8. 8. Factorial Structures Of Desirable… 72 | P a g e Hypothetical Teacher r T R T Task Hypocritical Teacher Hopeless Teacher r t R t r T =Hypothetical Teacher: a teacher who claims to be best at task performance without having good relations with learners is not a real premise. R t = Hypocritical Teacher: a teacher who claims to be having best of relation with learners, but at the same time poor at task performance is a hypocrite. r t= Hopeless Teacher: if a teacher has poor relation with learners and at the same time is poor task performer is nothing but a hopeless teacher. R T = Ideal Teacher: a teacher is really a teacher when s/he has best of relation with the learners and at the same time performs well on the assigned task. CONCLUSIONS AND EVALUATION OF THE STUDY  Q-methodology has been found to be an effective and perhaps better than R-methodology for finding factorial structure of subjective concepts like teaching behaviours. Unstructured Q-Sort worked well with Q-Methodology for the present study.  There are at least eight factors running through the factor structure of teaching behaviours of senior secondary school humanities teachers. These are further reduced to fivefactors in which approach of teaching is a dominant factor.  Leaving aside Approach as an essential factor, reaming four factors can be further combined to reduceinto two dimensions called Relation and Task. Finally, combination of these two dimensions results in four kinds of teachers namely Hypothetical Teacher, Hypocritical Teacher, Hopeless Teacher and Ideal Teacher.  An ideal teacher’s behaviours must be directed to build Relation with learners and perform best on Task (subject mastery and methodology of presentation) SIGNIFICANCE OF THE STUDY The study can contribute to theorize teaching behaviours which when practiced results in effective humanities teaching. It is another approach for building a repertoire of ideal humanities teaching behaviours. Factors can be used as measures for further studies. FURTHER LEADS FOR THE STUDY Similar study can be framed for finding factorial structure of Scienceteachers. A comparison between two factorial structures can also be a worthwhile investigation. A comparison between factorial structure developed through Q and R methodologies can also be a good proposition to study. REFERENCES [1] Block, J. 1961. The Q-sort method in personality assessment and psychiatric research. Springfield, IL: Thomas. [2] Brown, S. R. 1972. A fundamental incommensurability between objectivity and subjectivity: In S.R. Brown and D.J. Brenner (Eds.). Science, Psychology and Communication: Essays Honoring William Stephenson, (pp.57-94). New York Teachers, College Press. [3] Brown, S. R. 1980. Political subjectivity: Application of Q-methodology in political science. New Haven, CT: Yale University Press, net source Accessed on June 22, 2006. [4] Brown, S. R. 1996. Q-methodology and qualitative research. Qualitative Health Research, 6, 561-567. [5] Brown, S. R. 1997. The History and principles of Q-methodology in psychology and social sciences, British Psychological Society, symposiumon “A quest for a science of subjectivity: The life work of William Stephenson,” [6] University of London, and conference on “A celebration of the life and work of William Stephenson (1902-1989)” University of Durham, England. Net source, Q-Archive:http//facstaff qarchine/qindex.htm.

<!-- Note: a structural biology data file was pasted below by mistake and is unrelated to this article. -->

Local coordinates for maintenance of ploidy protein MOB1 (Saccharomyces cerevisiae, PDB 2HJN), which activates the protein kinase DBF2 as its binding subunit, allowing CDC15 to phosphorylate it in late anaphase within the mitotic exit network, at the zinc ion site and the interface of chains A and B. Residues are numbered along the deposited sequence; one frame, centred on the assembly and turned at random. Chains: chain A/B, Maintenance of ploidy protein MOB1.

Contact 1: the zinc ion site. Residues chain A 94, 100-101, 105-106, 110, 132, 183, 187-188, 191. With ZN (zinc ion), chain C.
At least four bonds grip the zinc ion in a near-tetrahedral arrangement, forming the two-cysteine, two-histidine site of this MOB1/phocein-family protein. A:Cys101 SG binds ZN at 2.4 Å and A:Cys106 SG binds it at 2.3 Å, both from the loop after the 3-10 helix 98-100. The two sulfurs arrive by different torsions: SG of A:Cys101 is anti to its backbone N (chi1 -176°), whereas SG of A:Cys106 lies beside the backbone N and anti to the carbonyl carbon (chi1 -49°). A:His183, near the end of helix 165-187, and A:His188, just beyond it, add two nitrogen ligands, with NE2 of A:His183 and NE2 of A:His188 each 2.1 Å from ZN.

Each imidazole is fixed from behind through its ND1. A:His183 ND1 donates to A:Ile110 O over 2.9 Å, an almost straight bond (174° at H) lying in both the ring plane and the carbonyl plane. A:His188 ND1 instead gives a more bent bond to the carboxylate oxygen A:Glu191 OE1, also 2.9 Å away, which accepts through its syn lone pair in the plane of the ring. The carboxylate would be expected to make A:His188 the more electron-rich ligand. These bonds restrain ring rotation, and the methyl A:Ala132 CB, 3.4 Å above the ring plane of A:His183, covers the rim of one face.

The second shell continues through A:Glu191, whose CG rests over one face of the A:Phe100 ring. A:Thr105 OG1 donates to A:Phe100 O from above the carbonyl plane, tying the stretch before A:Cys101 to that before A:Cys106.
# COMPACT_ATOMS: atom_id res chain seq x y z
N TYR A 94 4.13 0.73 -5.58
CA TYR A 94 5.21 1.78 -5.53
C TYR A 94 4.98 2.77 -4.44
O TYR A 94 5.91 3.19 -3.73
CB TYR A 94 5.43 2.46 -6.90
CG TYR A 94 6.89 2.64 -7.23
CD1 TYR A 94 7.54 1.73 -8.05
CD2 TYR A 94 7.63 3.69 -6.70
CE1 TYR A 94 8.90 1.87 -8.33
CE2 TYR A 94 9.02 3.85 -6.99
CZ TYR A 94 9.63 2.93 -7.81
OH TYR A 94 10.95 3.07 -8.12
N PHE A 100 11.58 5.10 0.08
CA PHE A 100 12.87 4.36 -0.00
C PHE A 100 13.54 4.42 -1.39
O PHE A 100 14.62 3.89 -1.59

9. 9. Factorial Structures Of Desirable… 73 | P a g e [7] Burt, C. 1937. Correlation between persons, British Journal of Psychology, 28, 56-96. [8] Burt, C. and Stephenson, W. 1939. Alternative views on correlation between persons Psychometrika, 4, 269-281. [9] Exel, Van and Graff, G. de 2005. Q-methodology: A Sneak Preview, Accessed on Jan. 9, 2008. [10] Friedman, M. K. 1977. Behavior analysis of reading instruction using forced Q-sort methodology (ERICDocument Reproduction Service No ED151727). [11] Fruchter, B. 1967. Introduction to factor analysis. Student Edition, New Delhi: Affiliated East-West Press. Pvt. Ltd. [12] Stephenson, W. 1935a. Technique of factor analysis, Nature, 136, 297. [13] Stephenson, W. 1935b. Correlating persons instead of tests. Character and Personality, 4, 17-24. [14] Stephenson, W. 1953. The study of behavior. Chicago: University of Chicago Press. [15] Thurston, L. L. 1947. Multiple factor analysis. Chicago: University of Chicago Press.